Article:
While there is no denying Louisville, the NCAA Tournament’s No. 1 overall seed, has out played opponents all season, one must ask the question: Did Louisville straight out win the National Championship or did the newest version of the Fab Five in the Michigan Wolverines lose?
Up by 12 points near the end of the first half, the Wolverines looked like the more complete team. Michigan was scoring points from all angles, including 17 points from backup point guard Spike Albrecht, while the National Player of the Year Trey Burke sat most of the early period because of foul trouble.
Lead by Hall of Fame coach Rick Pitino, Louisville looked like the stage may have been too big with star player Russ Smith, who led the tournament in scoring by averaging over 20 points in every game, struggling from the field. Then it happened.
As poised and calm as he’s been all tournament long, Luke “Smooth” Hancock put his team on his back and showed true leadership. Hancock got the Cardinals’ party started by knocking down four 3-point baskets, and causing havoc on the defensive end with two steals to bring the Cardinals to within one point of a now-slumping Wolverines team at halftime.
The Wolverines didn’t know what hit them. Here they were playing fundamental basketball, displaying great ball movement, shooting high percentage shots, rebounding and playing good team defense. But in an instant all of that it was wiped away. Michigan Coach John Beilein didn’t seemed bothered by the fact that his team lost their large lead heading into the half or that they lost something more important: momentum.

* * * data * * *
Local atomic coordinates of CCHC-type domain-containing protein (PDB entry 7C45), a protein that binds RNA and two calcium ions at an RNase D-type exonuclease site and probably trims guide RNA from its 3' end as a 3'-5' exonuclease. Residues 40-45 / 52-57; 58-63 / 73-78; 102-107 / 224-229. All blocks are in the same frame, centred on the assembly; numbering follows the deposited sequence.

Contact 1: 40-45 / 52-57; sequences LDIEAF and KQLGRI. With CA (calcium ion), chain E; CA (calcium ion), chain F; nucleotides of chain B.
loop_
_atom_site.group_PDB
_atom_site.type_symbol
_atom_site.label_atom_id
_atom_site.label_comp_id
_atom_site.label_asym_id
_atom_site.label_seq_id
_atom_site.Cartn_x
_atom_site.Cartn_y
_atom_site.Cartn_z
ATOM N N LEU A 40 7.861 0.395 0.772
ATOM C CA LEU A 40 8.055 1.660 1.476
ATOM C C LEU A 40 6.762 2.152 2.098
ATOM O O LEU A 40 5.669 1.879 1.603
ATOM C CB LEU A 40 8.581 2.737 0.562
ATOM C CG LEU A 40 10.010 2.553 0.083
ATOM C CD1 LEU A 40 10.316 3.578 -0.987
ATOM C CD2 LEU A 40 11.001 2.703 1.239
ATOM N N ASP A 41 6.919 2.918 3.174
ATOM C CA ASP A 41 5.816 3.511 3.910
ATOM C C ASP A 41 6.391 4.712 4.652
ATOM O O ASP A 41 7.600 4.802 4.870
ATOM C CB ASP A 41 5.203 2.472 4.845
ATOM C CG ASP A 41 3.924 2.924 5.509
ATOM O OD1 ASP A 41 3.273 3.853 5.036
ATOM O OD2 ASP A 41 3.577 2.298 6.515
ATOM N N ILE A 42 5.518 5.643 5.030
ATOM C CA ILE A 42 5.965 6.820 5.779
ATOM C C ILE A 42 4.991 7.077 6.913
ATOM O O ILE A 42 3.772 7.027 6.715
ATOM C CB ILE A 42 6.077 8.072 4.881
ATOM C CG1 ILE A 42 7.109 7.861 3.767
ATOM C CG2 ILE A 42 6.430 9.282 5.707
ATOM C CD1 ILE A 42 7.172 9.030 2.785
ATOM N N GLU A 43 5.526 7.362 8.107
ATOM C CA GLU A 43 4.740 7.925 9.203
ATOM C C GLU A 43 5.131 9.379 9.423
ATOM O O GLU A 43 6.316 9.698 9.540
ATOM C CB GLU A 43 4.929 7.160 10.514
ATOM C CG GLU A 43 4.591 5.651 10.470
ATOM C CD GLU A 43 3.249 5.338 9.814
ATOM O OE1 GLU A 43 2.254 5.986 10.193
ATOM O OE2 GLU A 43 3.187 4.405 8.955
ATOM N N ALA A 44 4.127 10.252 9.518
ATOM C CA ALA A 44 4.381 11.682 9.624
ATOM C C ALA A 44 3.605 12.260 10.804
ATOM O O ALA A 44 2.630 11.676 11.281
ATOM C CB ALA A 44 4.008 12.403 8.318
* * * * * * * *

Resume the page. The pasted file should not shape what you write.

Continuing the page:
On the other side of the sidelines, Pitino proved why this is his second school to win a national championship. Pitino could be seen motivating his team and strategizing, knowing that his players hadn’t even begun to play their best basketball. In a questionable decision, Pitino benched Smith coming back from half time.
Putting the ball in senior point guard Peyton Siva’s hands, running the pick in roll was a brilliant move by Pitino. This allowed his Siva, who also was struggling bit, to gain confidence. That confidence spiraled to the rest of the team. All of a sudden, you could see the Cardinals playing better collectively on defense, grabbing offensive rebounds and knocking down jump shots.
Back playing in the second half, Burke, a sophomore at Michigan, wasn’t going to allow his team to go out without a fight. Burke scored 24 points in the game, including dropping a couple long-bomb treys from the outside. However, without much contribution from his teammates, especially junior guard Tim Hardaway Jr., who had problems finding his shooting rhythm all night, going one-on-five against the Cardinals wasn’t going to be enough.
Louisville slowly pulled away from the Wolverines. Michigan, being the youngest team to start the tournament this season, saw their national championship hopes snatched away in an 82-76 defeat.